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STAFFORD HOUSE ENGLISH BLOG

Five Tips for Reading English

Posted by Madeleine Boldero Rito on 05-Dec-2017 14:30:00

Most of our English students say their focus while studying with us is to improve their speaking. This might be because it’s the skill they need to use the most frequently. But it is also clear that without understanding the English language, spoken communication is challenging.

One easy step to help with this wider understanding of English is to read!

If you aren’t used to reading in your first language, even getting reading a second language can be tricky. Here are our top five tips to succeed with reading in English:

1. Find something that interests you!

Think about the films and TV shows you like to watch and pick a book or magazine which reflects this. If you’re not interested, you won’t read it (even if you have bought it!).

 
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Photo by Ben White on Unsplash

2. Check the level of language.

Books or magazines which are written for native English speakers can be challenging. If you’re not sure of if its level, take a moment to read the first page. If you understand about 75%, it’s at a great level to push your language while still being understandable. If you’re not sure how to pick the correct level, ask the Academic Team for a recommendation to borrow from our library of graded readers.

3. Don’t panic!

Don’t worry if you don’t understand every word. Firstly, decide why you are reading. Is it to just learn new words or to understand a story? Both are good reasons but require different techniques. In order to best enjoy the story and lose yourself in the book, don’t look up every word you don’t understand. Look at how they are being used and try to guess their meaning within their context. Underline any difficult words and when you’ve finished the chapter, review them. Take a note of any new language, but also think about what you’ve read. Can you summarise what’s happened so far? This is just as important as those tricky words!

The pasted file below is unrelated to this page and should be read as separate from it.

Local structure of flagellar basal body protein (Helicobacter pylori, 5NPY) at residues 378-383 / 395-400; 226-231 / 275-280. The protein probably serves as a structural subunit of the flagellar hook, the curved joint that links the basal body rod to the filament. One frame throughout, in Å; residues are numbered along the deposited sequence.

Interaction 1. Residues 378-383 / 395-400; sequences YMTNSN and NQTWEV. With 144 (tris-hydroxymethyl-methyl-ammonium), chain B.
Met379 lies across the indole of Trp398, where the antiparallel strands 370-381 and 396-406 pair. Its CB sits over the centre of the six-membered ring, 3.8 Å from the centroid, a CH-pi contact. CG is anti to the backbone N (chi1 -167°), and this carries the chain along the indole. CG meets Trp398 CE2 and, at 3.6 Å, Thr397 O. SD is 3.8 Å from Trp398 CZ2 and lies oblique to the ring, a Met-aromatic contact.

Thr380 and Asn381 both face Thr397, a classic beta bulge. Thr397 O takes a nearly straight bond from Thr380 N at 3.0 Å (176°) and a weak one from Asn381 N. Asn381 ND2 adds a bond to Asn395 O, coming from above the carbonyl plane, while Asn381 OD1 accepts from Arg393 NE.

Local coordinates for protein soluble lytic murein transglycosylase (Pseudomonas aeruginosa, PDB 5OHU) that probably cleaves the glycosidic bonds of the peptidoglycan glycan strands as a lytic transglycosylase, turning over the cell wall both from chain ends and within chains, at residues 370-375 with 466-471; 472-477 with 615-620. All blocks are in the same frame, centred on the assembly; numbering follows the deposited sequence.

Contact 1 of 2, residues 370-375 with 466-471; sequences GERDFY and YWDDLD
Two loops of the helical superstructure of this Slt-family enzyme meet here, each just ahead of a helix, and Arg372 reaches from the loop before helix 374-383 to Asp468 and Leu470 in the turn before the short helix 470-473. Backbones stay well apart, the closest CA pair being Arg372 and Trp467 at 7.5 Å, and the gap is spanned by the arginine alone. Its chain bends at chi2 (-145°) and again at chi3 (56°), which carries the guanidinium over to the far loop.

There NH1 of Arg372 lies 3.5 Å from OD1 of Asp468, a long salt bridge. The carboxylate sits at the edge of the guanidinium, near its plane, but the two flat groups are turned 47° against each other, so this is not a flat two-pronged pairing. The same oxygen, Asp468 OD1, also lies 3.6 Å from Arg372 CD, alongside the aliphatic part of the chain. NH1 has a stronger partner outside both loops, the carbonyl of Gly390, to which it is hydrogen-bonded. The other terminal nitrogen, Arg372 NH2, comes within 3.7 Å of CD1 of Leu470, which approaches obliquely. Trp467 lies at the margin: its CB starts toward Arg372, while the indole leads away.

4. Decide when you read.

Some people (including me) find reading makes them sleepy, so it’s really important to pick a time when you focus on the texts without being tired or distracted by other things. Sometimes timetabling in when you’re going to read helps. What matters most though is that you read regularly. A little and often is the best pattern, so even if it’s just a chapter or a few pages every day, you’re giving yourself the best chance to progress quickly.

5. Put what you read into practice.

The final tip is to remember the language you see when reading is real language, so try to recycle this whenever you can. Write down a list of ten to twenty words or phrases you have encountered and challenge yourself to use them when communicating in English; this could be in class time, in your homework tasks or when you’re out and about exploring your new city! Soon enough those new words will be part of your active language, and you’ll be ready for even more.

Remember that learning English depends on how much you can give to the process, so find a book you love and read! My personal recommendation? Any books from the Harry Potter series. As a language learner, I read the series in multiple languages and the combination of an engaging story which was familiar, with beautiful language helped me to push my vocabulary and solidify those difficult grammatical rules from classes.

 

 

Topics: Academics, Cambridge